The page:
Both instances set up a dynamic in which the project funded becomes a commodity. The emphasis is on the production of a specific product without regard to its future implications. That is the essence of poor product planning. While that sort of brings us back to the question of what is the role of art and the artist in society, the modern reality is that artists are perceived and treated as product manufacturers. It is just how a market economy works, whether in supporting capitalism, social services or artistic endeavors. The market economy can only understand the worth of something based on its potential to create profit.

So back to cardboard and tinfoil.

Several problems (future implications) are present – low income heating needs and safety (the elderly, the poor), unemployment (create jobs and skills), the homeless (create independence from services) and managing waste (the materials).

The materials are all on the city streets. The manufacturing requires no machines and few hand tools. The workers are all available it is just the design and logistics that need to be put in place.

How practical all this is begins in the cave and trying it out for myself. I saw last winter how effective the small things I did were in keeping me warm and safe. But I know that the design could be better and more efficient. And to be used in the way I imagine, it would also have to meet fire and health codes. So I research and ponder.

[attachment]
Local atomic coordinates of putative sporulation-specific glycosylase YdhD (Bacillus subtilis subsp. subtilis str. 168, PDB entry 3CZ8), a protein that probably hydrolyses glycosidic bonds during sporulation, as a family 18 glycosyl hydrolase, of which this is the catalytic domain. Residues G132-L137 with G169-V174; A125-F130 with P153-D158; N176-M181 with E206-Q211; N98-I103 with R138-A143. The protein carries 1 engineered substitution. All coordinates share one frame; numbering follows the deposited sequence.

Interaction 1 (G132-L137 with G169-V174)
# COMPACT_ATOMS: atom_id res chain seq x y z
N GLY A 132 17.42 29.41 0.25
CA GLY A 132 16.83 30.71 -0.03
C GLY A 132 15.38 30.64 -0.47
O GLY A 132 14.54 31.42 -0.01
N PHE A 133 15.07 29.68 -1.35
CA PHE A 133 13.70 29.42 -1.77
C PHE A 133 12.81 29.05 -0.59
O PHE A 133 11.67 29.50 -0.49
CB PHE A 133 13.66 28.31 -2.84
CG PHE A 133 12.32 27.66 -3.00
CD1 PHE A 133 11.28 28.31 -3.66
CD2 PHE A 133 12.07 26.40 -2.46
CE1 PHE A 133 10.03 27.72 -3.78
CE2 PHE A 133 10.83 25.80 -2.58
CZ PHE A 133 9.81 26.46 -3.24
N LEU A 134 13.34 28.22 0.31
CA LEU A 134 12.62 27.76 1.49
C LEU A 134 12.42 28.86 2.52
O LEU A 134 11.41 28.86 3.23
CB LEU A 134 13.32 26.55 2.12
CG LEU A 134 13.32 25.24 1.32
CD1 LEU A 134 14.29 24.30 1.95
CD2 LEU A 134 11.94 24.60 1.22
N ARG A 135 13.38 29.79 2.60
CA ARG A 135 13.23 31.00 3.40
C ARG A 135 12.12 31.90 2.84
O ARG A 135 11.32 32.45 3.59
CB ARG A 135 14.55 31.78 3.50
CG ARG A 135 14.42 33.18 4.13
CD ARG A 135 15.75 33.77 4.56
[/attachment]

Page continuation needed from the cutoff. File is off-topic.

Just as an aside, I had no idea that the reason little rodents chew on wires is that the plastic wire coatings are made with sugar. They are sweet.

And an update to the diet thing, I mostly have it figured out. And it is showing, I have had an enormously crappy past 7 days filled with tons of upsets and bitter disappointments but am sailing through. More importantly, I have discovered how to cheat. If my blood sugar starts speed dropping I literally have “a coke and a smile” and then can start eating every 20 minutes to stop that crash and am back on track.

The only thing I have to watch is given that I am now eating all day long I am also losing weight without doing anything. But, ah well, such is life.

c.2011. Cassandra Tribe. All Rights Reserved.

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About cassandratribe

"There are few artists that can do what Cassandra Tribe does. Whether with her poetry, her videos or her blog, Cassandra examines the truths that most of us can never come close to realizing and shows it for what it is, both beautiful and frightening at the same time. She exposes our inner-most workings like the cross-section of a powerful but flawed machine, our gears and springs, nuts and bolts removed and laid out before us. She is a true artist. Her new video, Requiem for a God, is the latest example of Cassandra's willingness to tear open and examine the very things that make us human. Shooting the film entirely by herself, she also eliminates all the little excuses we come up with to keep us from ourselves and our truth. You see, even when she's not trying to be, Cassandra Tribe is a beacon of truth and humanity in this darkest of worlds." (Michael E. Quigg, The Culture Network, June 2009)